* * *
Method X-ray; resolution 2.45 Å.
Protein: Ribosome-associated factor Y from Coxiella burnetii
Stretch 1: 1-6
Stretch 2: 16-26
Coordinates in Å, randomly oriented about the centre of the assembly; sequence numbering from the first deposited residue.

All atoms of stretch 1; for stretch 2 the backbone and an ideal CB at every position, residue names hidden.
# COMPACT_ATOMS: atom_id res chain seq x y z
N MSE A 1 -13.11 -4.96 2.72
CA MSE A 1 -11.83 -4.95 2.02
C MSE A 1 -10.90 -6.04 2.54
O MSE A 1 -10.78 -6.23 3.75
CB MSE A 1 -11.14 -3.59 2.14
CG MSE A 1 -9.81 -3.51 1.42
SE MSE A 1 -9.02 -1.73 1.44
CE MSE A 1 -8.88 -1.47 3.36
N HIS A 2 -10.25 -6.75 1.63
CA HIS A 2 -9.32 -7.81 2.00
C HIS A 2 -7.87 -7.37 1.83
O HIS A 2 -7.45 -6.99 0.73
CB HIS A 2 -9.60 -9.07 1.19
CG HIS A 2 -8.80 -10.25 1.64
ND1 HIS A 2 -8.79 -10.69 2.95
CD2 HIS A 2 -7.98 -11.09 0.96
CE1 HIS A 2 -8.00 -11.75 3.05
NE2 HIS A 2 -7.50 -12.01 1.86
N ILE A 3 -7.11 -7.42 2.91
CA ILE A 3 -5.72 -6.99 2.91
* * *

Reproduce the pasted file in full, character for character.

Method X-ray; resolution 2.45 Å.
Protein: Ribosome-associated factor Y from Coxiella burnetii
Stretch 1: 1-6
Stretch 2: 16-26
Coordinates in Å, randomly oriented about the centre of the assembly; sequence numbering from the first deposited residue.

All atoms of stretch 1; for stretch 2 the backbone and an ideal CB at every position, residue names hidden.
# COMPACT_ATOMS: atom_id res chain seq x y z
N MSE A 1 -13.11 -4.96 2.72
CA MSE A 1 -11.83 -4.95 2.02
C MSE A 1 -10.90 -6.04 2.54
O MSE A 1 -10.78 -6.23 3.75
CB MSE A 1 -11.14 -3.59 2.14
CG MSE A 1 -9.81 -3.51 1.42
SE MSE A 1 -9.02 -1.73 1.44
CE MSE A 1 -8.88 -1.47 3.36
N HIS A 2 -10.25 -6.75 1.63
CA HIS A 2 -9.32 -7.81 2.00
C HIS A 2 -7.87 -7.37 1.83
O HIS A 2 -7.45 -6.99 0.73
CB HIS A 2 -9.60 -9.07 1.19
CG HIS A 2 -8.80 -10.25 1.64
ND1 HIS A 2 -8.79 -10.69 2.95
CD2 HIS A 2 -7.98 -11.09 0.96
CE1 HIS A 2 -8.00 -11.75 3.05
NE2 HIS A 2 -7.50 -12.01 1.86
N ILE A 3 -7.11 -7.42 2.91
CA ILE A 3 -5.72 -6.99 2.91